From Freder1ck, at Deep Furrows:
At one point in my life in 1987-88, Mary kept me Christian. Not Catholic, but Christian. It was a watershed year for me. I was between colleges and living in l'Arche in Washington, DC. I didn't arrive in DC with Marian devotion, and yet I was aware that it's something taught by the Catholic Church. A devout friend was no help. He said things like Jesus loves His mother, so we should too. Or to approach Jesus, we must go through the pure heart of Mary. He had a sentimental look in his eye and he insisted without giving adequate reasons.
I found myself drawn to the Basilica Shrine of the Immaculate Conception, where I saw such epithets as "to Jesus through Mary" which puzzled me. I saw everything jammed in there together: the giant Miraculous Medals, the almost psychedelic dome mosaics of Creation and the Apocalypse, the lovely chapels of the Protective Mantle of Mary (Byzantine) and Our Lady of Guadalupe. One day, I saw a Mexican man take a rose from the altar, make the sign of the cross on the crucifix there and make the sign of the cross on his daughter; and then he gave her the rose. I was especially drawn the the Chapel of Our Lady of Guadalupe, whose undulating walls are entirely covered in mosaic - from the opening to the central image of Mary as she appeared there.
I also remember the small wooden statue of Mary outside the Blessed Sacrament chapel. Here, without gold or ornament, Mary stands proclaiming fiat voluntas tua - thy will be done. It never fails to remind me of the first line of Adrienne von Speyr's Handmaid of the Lord: «As a sheaf of grain is tied together in the middle and spreads out at either end, so Mary's life is bound together by her assent.»
At some point in this year of my life - I don't remember the place, the day, the hour - but I remember it distinctly. Perhaps it was early in my time there, before I went on the retreat in Quebec led by Jean Vanier. I was wondering about Jesus and whether it all really happened. The one thing I couldn't get out of my head was the visit of Our Lady of Guadalupe. She appeared to Juan Diego to tell him: «Am I not here, I who am your mother?» It was evident to me that while conservative and liberal Catholics had written books about Our Lady of Guadalupe, she was more than either of their concepts of her. The skeptic may dismiss a priori any miracles such as this one, but to one who is open and doesn't presume to turn away from anything that claims a reason beyond what can be observed in a laboratory - to one who doesn't set a limit on what can happen, then, Our Lady of Guadalupe doesn't easily reduce to formulas of power and shamanism. To me, it's clear that Our Lady of Guadalupe did appear to Juan Diego.
Something happened. Just as the day following a street festival, the police tell one story and the rioters tell another. You may not know who is more credible, but it's evident that some altercation happened.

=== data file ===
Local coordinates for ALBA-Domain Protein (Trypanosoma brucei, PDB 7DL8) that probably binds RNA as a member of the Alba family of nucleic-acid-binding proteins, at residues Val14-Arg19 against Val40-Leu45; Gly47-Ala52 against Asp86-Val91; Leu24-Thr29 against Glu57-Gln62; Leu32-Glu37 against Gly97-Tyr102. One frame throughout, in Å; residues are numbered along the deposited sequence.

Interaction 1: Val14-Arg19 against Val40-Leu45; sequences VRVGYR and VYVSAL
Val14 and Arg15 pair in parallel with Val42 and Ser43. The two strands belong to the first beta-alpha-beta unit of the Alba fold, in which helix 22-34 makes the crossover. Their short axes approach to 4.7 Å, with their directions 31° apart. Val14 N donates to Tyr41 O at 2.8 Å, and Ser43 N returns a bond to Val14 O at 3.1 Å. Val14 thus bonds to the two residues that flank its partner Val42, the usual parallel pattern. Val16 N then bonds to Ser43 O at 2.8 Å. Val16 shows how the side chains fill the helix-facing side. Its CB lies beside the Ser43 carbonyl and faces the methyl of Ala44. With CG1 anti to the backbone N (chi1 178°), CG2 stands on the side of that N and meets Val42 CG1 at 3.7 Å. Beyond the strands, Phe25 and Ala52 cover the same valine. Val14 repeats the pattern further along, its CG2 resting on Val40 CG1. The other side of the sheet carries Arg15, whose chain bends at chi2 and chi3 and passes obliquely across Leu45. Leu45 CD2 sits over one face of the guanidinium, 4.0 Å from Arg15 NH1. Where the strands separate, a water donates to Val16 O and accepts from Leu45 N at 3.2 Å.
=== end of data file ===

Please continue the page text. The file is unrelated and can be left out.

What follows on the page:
I've never gone to Mexico City to see the tilma left by Mary. But the tilma has come to me 2 or 3 times. Once was two years ago at St. Meinrad's abbey during CL Spiritual Exercises. The most recent was at a parish which was hosting an archdiocesan penance service. In both of these cases, it was a missionary image, a full-size photograph of the image sent out to inspire prayer.
And then last week, I was struggling at work - which is crazy to me because it's a great job and it really pushes me to flourish - and the words came into my mind again: «Am I not here, I who am your mother?» I reached in my desk drawer and put the card with Our Lady of Guadalupe on it in front of my computer speaker.
Let me return to the title of this post, to fill in the gaps a bit for those who have not had the experience that I have had:
«The saints, that is, the witnesses, those among us who block us from reducing Christ to our measure: we see them, we touch them. Who didn't feel powerfully moved in seeing Cleuza speak yesterday?»Julián Carrón: Spiritual Exercises of Communion and Liberation 2008.
Carrón here speaks of saints in the absolutely broadest terms: those who are in communion with Christ. He doesn't speak only of canonized saints, or saints in heaven, but all saints especially those we all are drawn to, those among us who lead us by living a deeper, more radical, and broader affection for Jesus who is Christ.
Nonetheless, when I read again today what Fr. Carrón says here about the saints, I thought immediately of Our Lady and her role in my life. Jesus suffers a thousand competing reductions in the common mentality: Jesus the revolutionary, Jesus the hippie, and the various Jesuses of South Park, the Simpsons, and Family Guy. With all these counterfeits, abstractions, and reductions jumping around, it can be difficult to see Jesus as a person. Mary changed that for me. Mary is the sign of Jesus's humanity.
-- the above brilliance is all Fred's